4. Providing for financial turnaround and revival of power distribution companies

Telecom Analytics for Fraud Management and Consumer Protection (TAFCOP)


  • Prelims – Science and Technology

Context: The Department of Telecommunications (DoT) launched TAFCOP (Telecom Analytics for Fraud Management and Consumer Protection)module facilitates a mobile subscriber to check the number of mobile connections taken in his/her name

About TAFCOP Portal

  • Tafcop portal gov.in  has been developed  by The Indian Government For Telecom Analytics For Fraud Management And Consumer Protection.
  • It has been developed to help subscribers and consumers, to check the number of mobile connections working in their name and to take the appropriate action to regularize any additional mobile connections they may have.

About Sanchar Saathi Portal

  • The Department of Telecommunications (DoT) launched the Sanchar Saathi portal, which enables people across India to track and block their lost or stolen mobile phones.
  • Through this portal, people can also verify the authenticity of used devices before making a purchase, and track how many numbers are associated with their identity without their knowledge.
  • Key sections of the portal include the Central Equipment Identity Register (CEIR) regarding blocking and tracking of phones, ‘Know Your Mobile’ feature that allows users to verify the authenticity of second-hand mobile phones, and the TAFCOP (Telecom Analytics for Fraud Management and Consumer Protection) facility to check numbers associated with an identity.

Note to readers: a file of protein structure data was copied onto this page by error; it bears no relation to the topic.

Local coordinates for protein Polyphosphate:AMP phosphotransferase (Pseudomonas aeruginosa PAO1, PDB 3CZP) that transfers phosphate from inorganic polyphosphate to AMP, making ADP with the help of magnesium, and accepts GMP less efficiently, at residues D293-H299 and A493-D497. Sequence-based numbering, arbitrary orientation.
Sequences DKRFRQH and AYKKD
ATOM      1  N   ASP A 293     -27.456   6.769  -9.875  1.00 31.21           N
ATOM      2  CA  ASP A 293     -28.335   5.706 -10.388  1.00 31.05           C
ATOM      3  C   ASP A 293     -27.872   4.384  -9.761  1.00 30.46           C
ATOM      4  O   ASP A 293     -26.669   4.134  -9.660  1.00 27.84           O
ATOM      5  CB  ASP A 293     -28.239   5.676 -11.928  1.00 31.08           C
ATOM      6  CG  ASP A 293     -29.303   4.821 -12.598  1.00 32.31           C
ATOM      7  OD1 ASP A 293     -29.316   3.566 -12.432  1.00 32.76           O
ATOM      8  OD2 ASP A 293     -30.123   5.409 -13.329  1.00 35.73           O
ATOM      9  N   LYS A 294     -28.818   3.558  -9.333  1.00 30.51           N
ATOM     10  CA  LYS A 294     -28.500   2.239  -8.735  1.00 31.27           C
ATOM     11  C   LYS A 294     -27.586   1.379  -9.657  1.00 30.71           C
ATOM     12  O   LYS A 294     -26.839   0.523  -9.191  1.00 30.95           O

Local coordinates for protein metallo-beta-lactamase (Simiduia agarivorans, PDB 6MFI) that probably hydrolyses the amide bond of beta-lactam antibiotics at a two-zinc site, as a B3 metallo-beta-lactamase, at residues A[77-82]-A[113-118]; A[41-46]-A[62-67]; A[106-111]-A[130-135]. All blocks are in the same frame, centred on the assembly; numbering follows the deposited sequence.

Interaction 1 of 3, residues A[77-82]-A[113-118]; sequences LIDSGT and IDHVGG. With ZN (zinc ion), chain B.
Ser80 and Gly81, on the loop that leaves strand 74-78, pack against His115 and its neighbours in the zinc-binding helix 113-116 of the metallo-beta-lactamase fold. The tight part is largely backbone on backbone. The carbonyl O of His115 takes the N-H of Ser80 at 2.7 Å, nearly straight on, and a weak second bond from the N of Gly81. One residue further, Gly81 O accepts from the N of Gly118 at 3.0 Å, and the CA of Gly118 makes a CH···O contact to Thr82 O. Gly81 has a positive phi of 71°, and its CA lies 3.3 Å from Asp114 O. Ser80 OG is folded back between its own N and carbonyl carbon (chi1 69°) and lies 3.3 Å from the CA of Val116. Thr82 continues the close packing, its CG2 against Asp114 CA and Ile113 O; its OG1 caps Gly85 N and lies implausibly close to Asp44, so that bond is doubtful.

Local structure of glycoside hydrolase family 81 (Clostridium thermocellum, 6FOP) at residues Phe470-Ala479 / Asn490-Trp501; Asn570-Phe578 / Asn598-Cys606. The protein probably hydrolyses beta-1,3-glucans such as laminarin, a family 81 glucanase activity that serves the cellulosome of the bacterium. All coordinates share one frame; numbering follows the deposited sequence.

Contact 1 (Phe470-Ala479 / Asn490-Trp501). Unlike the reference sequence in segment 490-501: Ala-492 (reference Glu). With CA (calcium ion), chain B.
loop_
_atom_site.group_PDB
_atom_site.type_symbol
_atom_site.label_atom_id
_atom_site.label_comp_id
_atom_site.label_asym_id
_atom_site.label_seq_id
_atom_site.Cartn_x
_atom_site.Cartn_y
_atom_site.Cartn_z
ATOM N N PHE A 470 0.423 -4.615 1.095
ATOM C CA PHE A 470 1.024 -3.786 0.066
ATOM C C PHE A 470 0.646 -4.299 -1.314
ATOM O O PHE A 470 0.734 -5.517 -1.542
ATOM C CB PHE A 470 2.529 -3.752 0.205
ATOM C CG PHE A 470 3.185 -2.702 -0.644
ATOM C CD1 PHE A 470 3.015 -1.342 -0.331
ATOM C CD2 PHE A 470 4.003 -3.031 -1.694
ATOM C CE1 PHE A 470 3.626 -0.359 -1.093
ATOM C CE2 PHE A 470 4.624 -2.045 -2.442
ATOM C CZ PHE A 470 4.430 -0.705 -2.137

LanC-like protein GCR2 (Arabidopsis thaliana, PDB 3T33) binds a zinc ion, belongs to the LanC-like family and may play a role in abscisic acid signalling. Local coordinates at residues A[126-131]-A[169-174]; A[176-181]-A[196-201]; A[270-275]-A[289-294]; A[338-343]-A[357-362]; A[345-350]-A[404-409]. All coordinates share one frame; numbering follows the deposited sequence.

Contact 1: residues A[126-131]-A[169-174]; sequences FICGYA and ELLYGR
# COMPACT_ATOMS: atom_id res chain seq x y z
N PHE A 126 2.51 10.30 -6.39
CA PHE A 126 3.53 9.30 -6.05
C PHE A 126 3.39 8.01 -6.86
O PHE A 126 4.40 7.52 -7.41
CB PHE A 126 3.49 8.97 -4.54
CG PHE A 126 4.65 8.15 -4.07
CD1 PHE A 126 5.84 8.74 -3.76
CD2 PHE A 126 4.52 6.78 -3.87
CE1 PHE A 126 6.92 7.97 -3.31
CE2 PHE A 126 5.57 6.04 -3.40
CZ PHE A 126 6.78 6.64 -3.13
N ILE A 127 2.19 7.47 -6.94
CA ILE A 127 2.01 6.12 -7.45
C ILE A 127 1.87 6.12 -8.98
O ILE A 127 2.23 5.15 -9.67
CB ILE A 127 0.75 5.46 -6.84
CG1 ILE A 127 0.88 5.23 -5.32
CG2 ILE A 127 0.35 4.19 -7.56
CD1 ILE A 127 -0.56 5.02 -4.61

SOURCE: The Financial Express https://www.financialexpress.com/industry/lost-your-phone-a-portal-to-help-track-your-device/3090403/

Himalayan Ranges


  • Prelims – Georaphy

Context: Militant activity has claimed more casualties in the Pir Panjal valley than in the Kashmir valley this year

About Important Himalayan Ranges

Image Link: https://i.pinimg.com/564x/6c/42/35/6c4235ccbc7753298bb77477d186215f.jpg

  • The Himalayas, or Himalaya is a mountain range in Asia, separating the plains of the Indian subcontinent from the Tibetan Plateau. The Himalayas abut or cross five countries: Bhutan, India, Nepal, China, and Pakistan.
  • The Himalayan range is bordered on the northwest by the Karakoram and Hindu Kush ranges, on the north by the Tibetan Plateau, and on the south by the Indo-Gangetic Plain. Some of the world’s major rivers, the Indus, the Ganges, and the Tsangpo–Brahmaputra, rise in the vicinity of the Himalayas.
  • Characteristics of Himalayan ranges
  • It is composed of a series of several parallel or converging ranges.
  • The ranges are separated by gorges and deep valleys creating a highly dissected and hog back topography.The southern slopes have steep gradients and the northern slopes have comparatively gentler slopes.
  • The ranges are dissected by several passes that provides the critical transportantation and communication links. Major are Banihal, Zoji La, Nathula la, Khardung La etc
  • The important divisions of Himalayas include
  1. The Trans Himalayas – Tibetan Himalayas
  2. The Greater Himalayas
  3. Lesser or Middle Himalayas
  4. Shiwaliks or Outer Himlayas